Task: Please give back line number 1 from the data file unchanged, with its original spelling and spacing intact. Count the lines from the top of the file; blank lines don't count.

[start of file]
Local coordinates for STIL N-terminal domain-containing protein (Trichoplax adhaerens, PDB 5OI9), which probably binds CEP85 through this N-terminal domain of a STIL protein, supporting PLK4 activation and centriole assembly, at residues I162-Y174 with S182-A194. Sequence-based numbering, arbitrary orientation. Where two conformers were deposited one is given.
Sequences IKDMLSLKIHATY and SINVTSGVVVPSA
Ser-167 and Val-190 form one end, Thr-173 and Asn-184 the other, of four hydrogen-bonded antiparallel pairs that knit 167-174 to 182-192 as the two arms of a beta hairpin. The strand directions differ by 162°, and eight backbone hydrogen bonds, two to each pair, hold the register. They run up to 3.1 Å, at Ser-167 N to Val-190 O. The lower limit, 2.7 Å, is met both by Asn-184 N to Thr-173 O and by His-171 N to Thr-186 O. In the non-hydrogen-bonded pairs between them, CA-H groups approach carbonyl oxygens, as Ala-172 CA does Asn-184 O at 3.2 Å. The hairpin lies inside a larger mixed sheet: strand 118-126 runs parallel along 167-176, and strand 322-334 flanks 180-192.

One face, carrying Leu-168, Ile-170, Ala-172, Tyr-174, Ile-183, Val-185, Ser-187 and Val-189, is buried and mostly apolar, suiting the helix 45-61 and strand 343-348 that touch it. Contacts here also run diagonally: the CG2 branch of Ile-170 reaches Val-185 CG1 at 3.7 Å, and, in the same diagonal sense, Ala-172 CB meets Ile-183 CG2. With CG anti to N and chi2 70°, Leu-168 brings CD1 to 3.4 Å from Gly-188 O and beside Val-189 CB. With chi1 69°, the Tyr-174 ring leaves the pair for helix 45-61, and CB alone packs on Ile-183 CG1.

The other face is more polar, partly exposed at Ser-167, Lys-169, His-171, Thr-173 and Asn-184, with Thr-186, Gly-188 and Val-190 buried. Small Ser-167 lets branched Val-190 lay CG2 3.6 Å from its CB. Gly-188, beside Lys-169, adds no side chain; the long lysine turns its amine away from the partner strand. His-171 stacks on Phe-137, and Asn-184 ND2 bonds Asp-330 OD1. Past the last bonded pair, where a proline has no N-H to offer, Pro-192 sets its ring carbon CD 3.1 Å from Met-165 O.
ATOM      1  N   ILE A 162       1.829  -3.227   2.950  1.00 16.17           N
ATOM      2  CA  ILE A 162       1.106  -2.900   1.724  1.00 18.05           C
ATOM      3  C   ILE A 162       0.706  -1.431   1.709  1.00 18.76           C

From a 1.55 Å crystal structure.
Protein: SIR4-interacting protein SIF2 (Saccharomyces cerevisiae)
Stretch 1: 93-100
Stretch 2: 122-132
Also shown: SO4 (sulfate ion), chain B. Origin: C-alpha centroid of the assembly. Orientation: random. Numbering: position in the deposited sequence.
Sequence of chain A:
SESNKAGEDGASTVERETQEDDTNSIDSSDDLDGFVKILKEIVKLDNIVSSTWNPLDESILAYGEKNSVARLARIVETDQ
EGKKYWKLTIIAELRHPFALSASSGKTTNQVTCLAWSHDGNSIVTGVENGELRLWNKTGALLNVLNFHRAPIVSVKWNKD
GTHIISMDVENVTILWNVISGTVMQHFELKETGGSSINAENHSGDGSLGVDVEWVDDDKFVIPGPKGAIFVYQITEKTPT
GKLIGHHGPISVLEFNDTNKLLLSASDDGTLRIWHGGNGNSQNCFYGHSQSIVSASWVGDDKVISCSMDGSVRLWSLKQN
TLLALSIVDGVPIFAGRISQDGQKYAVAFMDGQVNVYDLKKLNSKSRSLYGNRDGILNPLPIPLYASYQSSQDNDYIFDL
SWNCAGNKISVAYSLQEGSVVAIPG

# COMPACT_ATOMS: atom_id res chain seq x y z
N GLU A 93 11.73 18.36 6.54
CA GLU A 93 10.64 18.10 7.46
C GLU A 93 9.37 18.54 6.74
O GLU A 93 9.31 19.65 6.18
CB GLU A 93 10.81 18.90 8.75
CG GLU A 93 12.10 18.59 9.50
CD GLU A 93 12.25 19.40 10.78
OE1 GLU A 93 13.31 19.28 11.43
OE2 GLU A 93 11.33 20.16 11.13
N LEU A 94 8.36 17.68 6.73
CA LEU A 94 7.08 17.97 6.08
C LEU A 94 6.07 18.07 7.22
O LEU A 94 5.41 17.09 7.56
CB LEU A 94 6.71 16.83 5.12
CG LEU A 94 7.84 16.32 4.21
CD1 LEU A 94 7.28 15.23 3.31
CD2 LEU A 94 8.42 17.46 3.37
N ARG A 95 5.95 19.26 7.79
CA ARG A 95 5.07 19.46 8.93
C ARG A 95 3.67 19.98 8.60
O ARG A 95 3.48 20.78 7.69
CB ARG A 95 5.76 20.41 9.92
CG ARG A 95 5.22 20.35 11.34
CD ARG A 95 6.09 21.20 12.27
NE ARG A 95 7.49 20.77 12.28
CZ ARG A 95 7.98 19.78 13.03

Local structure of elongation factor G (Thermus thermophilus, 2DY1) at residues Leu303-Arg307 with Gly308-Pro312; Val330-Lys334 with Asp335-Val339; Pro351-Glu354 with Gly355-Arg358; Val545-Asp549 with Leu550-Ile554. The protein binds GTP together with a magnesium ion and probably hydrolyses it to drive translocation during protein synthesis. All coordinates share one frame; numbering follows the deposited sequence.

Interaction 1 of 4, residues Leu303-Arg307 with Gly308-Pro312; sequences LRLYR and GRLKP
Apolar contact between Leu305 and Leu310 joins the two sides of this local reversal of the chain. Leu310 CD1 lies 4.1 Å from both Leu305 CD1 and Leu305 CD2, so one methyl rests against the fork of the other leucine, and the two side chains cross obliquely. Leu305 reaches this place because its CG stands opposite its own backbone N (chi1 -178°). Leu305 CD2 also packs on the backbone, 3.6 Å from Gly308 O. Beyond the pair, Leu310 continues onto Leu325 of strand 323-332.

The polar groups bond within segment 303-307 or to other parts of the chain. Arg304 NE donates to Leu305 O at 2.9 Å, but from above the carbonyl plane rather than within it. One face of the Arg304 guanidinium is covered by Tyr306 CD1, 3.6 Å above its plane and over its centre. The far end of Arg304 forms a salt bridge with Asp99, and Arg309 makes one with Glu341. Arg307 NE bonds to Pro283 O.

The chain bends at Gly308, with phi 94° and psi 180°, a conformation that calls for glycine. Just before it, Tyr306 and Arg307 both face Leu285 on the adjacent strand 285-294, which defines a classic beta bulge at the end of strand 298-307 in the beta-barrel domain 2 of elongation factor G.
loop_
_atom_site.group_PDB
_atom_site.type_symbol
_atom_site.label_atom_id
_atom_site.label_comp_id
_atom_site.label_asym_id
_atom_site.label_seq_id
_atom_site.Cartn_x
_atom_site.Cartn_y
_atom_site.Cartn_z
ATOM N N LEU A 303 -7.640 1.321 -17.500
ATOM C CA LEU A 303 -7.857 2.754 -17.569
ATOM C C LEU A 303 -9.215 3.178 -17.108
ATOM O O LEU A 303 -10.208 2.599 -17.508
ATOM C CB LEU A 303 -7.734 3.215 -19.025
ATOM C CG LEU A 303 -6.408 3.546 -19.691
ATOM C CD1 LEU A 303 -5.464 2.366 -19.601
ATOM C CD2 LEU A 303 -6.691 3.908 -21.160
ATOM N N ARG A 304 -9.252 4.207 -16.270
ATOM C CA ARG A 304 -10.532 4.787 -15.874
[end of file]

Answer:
Local coordinates for STIL N-terminal domain-containing protein (Trichoplax adhaerens, PDB 5OI9), which probably binds CEP85 through this N-terminal domain of a STIL protein, supporting PLK4 activation and centriole assembly, at residues I162-Y174 with S182-A194. Sequence-based numbering, arbitrary orientation. Where two conformers were deposited one is given.